|Volume 20, Number 1||The CPSR Journal||Summer 2002|
Capitalism and Ideas: Creativity or Control?
by Andy Oram
It's hard to remember the intellectual conceits of the mid-twentieth century. From the 1930s through the 1950s, left-leaning intellectuals around the world felt certain that Western capitalism had exhausted its gifts to humanity. Economic depression, stifling monopolies, fascism, and militarism sprouted up almost everywhere.
Capitalism has surprised a lot of us. In the past few decades it has started once again to generate benefits. Millions of people around the world enjoy better medical care (so much so that we can complain because care still fails to reach millions more). New and incredibly creative industries have sprouted, including the computer industry that employs most readers of this publication. And the basis of most of these advances gets tied up in what businesses like to call "intellectual property."
Yes, it is intellectual achievement that brought about a renaissance in industries and services. This achievement leads to the disruptive technologies that keep competition alive. So long as we have small innovators coming out of the woodwork in unexpected places and fostering competition, the capitalist system can prevail economically.
What could bring this "end of history" to an end? Certainly, there are external factors that the system is ill-suited to deal with. For instance, we could have an ecological melt-down due to global warming or water shortages. We could also suffer from a backlash of national and ethnic conflict. But an end to capitalist growth could also emerge from its own dynamics. The mechanism? Why, the same mechanism that created the growth--intellectual property!
Patents have been extended into business areas where they have no business being. In software, the implicit tax imposed by patents overwhelms revenue possibilities and rules out code sharing. In medicine, where patents have a more legitimate role, they unfortunately restrict treatments to populations who fit the business plans of the developing companies. The effects of patenting genes have yet to be seen. In business, software, and genetics, innovation is so loosely defined that irrational patents are often issued. Thus, innovators are forced to pay to sustain the old companies with whom they are competing.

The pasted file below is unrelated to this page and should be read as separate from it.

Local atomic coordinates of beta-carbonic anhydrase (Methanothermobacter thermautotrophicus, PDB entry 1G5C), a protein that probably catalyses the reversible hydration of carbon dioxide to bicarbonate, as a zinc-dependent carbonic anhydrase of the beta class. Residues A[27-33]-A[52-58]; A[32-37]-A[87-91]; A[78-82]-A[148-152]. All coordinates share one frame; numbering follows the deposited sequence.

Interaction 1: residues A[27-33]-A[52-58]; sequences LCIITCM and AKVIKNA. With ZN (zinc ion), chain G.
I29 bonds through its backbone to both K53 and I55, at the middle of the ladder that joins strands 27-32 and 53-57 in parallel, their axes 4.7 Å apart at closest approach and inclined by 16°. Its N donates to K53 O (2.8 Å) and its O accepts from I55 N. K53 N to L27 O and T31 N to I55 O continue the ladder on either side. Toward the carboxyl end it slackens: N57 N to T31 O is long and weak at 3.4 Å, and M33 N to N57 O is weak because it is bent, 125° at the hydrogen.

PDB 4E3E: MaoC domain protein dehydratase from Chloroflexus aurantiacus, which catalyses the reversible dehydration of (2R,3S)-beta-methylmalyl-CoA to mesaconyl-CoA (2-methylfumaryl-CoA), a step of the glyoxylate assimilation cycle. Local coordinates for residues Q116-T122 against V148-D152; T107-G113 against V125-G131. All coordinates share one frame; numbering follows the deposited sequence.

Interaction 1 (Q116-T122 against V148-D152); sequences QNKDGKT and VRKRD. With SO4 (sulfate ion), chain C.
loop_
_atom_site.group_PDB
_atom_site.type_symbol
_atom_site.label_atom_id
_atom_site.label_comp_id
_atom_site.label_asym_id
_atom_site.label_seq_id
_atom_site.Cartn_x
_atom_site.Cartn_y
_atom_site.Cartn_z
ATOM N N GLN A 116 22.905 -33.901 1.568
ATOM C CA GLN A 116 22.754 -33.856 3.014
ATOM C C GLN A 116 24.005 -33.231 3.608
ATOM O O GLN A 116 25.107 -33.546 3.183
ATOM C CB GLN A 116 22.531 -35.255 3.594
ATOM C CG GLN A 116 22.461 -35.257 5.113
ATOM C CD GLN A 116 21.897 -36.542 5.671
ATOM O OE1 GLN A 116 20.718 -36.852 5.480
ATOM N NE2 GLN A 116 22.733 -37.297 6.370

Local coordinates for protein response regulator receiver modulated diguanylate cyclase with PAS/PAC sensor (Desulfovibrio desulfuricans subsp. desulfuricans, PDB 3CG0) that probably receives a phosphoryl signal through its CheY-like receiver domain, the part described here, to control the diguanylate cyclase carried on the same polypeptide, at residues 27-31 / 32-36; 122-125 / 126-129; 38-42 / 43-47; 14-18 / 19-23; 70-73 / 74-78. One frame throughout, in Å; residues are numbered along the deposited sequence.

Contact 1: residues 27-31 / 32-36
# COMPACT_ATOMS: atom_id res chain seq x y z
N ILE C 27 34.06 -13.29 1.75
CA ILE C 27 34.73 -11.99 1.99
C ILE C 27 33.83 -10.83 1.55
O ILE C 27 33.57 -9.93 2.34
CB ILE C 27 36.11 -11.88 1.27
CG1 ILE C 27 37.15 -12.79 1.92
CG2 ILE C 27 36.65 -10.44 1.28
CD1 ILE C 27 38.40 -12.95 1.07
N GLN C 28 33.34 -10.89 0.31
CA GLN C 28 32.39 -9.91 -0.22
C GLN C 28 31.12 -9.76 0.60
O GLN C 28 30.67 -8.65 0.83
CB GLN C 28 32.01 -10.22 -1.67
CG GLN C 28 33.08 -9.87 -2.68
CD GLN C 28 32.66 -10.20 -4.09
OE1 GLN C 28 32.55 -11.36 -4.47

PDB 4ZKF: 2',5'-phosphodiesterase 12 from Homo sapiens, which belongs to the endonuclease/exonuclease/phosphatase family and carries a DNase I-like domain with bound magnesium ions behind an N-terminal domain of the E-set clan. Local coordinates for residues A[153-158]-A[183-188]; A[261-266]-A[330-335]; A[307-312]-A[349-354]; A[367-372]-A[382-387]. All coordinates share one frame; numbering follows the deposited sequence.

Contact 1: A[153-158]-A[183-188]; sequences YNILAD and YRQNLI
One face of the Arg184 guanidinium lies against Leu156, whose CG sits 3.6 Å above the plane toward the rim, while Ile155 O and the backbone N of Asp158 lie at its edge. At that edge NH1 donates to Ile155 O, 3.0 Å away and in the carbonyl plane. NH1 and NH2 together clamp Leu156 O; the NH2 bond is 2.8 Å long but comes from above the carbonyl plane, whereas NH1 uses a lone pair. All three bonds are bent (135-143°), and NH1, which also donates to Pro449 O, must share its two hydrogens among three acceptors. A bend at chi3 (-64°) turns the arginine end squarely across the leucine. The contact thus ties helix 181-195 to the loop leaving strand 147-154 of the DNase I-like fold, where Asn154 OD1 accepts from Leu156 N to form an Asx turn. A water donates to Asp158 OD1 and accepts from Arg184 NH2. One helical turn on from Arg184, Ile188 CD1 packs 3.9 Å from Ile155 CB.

The overextension of copyrights and trademarks removes an ever-growing segment of our knowledge and culture from the repository available to new creators. This gradual stifling of innovation caused when intellectual property owners chip away at the public commons has recently been called an "anticommons," notably in the article Cyberspace as Place (http://intel.si.umich.edu/tprc/papers/2002/50/CyberspaceAsPlaceTPRC.pdf) by Dan Hunter.
Even worse, the effective monopolies created by copyright law have coalesced into a super-monopoly insistent on globally and eternally maintaining control over both content and distribution media. Laws and court rulings require innovation and experimentation to conform to the dictates of the forces of the past.
So the legal regime that produced intellectual property's golden eggs may end up killing the goose. Even more than intellectual advances--which the legal regimes seek to reward--*competition* has been the engine of success, and intellectual advances have benefited society to the extent that they foster small and unanticipated competitors. It is these small and unanticipated competitors whose necks are broken on the greedy altar of intellectual property.
How much new industry, and how many new medical treatments and artworks and software, can be created in those circumstances? If intellectual property in this form takes over, capitalism may degenerate to the role for which so many leftists designated it in the mid-twentieth century.
© Computer Professionals for Social Responsibility
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